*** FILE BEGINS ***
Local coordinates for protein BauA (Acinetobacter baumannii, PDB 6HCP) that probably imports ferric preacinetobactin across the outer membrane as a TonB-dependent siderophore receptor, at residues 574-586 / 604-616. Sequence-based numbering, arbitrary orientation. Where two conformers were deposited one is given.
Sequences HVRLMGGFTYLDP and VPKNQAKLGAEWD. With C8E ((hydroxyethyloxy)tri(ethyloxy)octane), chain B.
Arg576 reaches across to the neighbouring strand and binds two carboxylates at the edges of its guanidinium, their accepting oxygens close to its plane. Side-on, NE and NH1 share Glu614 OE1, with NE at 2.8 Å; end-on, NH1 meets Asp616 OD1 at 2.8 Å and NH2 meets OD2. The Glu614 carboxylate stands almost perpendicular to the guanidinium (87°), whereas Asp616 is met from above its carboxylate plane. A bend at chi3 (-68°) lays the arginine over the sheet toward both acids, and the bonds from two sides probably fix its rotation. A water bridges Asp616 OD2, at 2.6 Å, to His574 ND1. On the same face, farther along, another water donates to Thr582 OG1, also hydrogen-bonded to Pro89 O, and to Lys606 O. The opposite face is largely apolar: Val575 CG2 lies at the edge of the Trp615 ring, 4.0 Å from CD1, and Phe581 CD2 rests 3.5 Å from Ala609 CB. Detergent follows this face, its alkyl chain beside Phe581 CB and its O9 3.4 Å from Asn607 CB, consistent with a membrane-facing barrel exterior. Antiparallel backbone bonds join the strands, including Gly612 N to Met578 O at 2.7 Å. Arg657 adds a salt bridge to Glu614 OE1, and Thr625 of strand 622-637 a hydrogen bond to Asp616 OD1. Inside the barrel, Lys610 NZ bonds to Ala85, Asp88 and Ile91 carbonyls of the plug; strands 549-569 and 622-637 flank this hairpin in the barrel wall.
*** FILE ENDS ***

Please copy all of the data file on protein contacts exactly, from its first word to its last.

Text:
Local coordinates for protein BauA (Acinetobacter baumannii, PDB 6HCP) that probably imports ferric preacinetobactin across the outer membrane as a TonB-dependent siderophore receptor, at residues 574-586 / 604-616. Sequence-based numbering, arbitrary orientation. Where two conformers were deposited one is given.
Sequences HVRLMGGFTYLDP and VPKNQAKLGAEWD. With C8E ((hydroxyethyloxy)tri(ethyloxy)octane), chain B.
Arg576 reaches across to the neighbouring strand and binds two carboxylates at the edges of its guanidinium, their accepting oxygens close to its plane. Side-on, NE and NH1 share Glu614 OE1, with NE at 2.8 Å; end-on, NH1 meets Asp616 OD1 at 2.8 Å and NH2 meets OD2. The Glu614 carboxylate stands almost perpendicular to the guanidinium (87°), whereas Asp616 is met from above its carboxylate plane. A bend at chi3 (-68°) lays the arginine over the sheet toward both acids, and the bonds from two sides probably fix its rotation. A water bridges Asp616 OD2, at 2.6 Å, to His574 ND1. On the same face, farther along, another water donates to Thr582 OG1, also hydrogen-bonded to Pro89 O, and to Lys606 O. The opposite face is largely apolar: Val575 CG2 lies at the edge of the Trp615 ring, 4.0 Å from CD1, and Phe581 CD2 rests 3.5 Å from Ala609 CB. Detergent follows this face, its alkyl chain beside Phe581 CB and its O9 3.4 Å from Asn607 CB, consistent with a membrane-facing barrel exterior. Antiparallel backbone bonds join the strands, including Gly612 N to Met578 O at 2.7 Å. Arg657 adds a salt bridge to Glu614 OE1, and Thr625 of strand 622-637 a hydrogen bond to Asp616 OD1. Inside the barrel, Lys610 NZ bonds to Ala85, Asp88 and Ile91 carbonyls of the plug; strands 549-569 and 622-637 flank this hairpin in the barrel wall.